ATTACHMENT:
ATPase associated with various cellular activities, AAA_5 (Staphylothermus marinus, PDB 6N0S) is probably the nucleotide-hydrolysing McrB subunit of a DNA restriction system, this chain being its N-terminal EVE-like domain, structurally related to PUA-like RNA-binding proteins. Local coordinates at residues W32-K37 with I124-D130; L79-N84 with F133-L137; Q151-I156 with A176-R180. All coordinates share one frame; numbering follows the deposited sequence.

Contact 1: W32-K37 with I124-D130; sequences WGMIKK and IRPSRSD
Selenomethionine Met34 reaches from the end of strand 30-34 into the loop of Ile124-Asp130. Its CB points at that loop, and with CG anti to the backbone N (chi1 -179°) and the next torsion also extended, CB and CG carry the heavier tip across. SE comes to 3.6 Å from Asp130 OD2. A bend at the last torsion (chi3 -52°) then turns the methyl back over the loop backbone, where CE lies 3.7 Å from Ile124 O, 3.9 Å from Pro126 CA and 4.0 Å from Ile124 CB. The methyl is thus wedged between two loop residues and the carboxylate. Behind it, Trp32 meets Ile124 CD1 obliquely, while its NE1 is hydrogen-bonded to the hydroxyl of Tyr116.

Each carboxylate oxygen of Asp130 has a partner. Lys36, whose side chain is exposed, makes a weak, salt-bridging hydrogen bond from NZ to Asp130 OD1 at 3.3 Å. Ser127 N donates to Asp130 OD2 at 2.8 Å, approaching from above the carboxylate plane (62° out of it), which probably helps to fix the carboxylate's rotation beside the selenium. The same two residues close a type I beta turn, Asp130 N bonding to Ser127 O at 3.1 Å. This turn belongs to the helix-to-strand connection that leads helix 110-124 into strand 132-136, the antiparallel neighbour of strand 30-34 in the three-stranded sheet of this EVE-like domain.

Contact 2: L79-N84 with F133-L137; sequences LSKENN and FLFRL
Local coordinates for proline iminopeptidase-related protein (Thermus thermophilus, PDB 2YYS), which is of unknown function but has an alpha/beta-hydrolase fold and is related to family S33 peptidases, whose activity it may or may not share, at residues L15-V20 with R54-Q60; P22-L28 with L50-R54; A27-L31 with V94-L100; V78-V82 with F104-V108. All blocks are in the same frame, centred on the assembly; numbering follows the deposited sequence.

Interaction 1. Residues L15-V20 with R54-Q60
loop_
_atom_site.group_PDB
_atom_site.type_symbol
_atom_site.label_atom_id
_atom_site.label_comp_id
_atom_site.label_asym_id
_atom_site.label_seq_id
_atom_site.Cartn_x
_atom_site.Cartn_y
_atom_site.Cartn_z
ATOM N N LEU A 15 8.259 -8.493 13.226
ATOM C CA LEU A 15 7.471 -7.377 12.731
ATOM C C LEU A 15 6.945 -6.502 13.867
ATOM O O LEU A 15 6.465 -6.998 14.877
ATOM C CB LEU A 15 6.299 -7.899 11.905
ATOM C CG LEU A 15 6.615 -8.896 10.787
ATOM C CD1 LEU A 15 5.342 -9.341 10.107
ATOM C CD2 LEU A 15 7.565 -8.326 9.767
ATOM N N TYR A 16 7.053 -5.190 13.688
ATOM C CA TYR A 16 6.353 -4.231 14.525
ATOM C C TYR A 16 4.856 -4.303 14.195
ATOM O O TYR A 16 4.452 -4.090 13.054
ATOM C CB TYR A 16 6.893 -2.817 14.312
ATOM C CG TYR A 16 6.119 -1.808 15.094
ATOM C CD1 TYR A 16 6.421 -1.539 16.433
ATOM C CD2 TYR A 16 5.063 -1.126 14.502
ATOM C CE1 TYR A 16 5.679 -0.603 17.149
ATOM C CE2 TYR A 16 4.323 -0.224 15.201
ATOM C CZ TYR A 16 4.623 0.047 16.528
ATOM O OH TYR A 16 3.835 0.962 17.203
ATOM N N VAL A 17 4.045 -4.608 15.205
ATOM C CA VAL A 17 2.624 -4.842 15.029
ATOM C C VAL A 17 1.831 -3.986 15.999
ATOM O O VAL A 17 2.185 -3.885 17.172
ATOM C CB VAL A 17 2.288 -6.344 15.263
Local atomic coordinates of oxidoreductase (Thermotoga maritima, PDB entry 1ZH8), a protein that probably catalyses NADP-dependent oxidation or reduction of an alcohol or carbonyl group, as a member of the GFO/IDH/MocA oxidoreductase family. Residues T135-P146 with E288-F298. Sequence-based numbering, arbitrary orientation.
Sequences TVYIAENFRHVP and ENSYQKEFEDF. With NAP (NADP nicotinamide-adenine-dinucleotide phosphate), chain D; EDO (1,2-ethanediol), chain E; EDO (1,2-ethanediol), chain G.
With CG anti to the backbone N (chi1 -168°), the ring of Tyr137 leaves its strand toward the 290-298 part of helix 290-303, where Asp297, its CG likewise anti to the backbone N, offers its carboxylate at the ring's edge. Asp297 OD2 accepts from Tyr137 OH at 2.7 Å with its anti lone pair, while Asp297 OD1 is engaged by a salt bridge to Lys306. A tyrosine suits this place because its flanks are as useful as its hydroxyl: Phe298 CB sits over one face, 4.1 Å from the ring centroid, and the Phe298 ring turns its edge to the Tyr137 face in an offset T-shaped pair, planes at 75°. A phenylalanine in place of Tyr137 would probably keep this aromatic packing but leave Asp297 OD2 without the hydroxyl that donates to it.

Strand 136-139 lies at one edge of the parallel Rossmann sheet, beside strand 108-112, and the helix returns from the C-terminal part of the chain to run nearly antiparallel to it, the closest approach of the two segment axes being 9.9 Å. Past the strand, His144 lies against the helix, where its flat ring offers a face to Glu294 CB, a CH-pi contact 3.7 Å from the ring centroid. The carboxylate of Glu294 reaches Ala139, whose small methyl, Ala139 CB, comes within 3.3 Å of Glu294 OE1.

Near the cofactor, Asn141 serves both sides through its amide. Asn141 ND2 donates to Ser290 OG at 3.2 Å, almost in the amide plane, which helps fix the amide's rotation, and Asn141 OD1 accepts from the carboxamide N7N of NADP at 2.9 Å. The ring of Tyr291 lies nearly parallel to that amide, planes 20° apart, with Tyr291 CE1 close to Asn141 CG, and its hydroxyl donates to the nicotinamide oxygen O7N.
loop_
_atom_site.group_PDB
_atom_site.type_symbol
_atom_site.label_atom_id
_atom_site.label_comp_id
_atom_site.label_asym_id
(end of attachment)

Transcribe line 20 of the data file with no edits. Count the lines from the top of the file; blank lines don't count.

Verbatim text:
ATOM C C LEU A 15 6.945 -6.502 13.867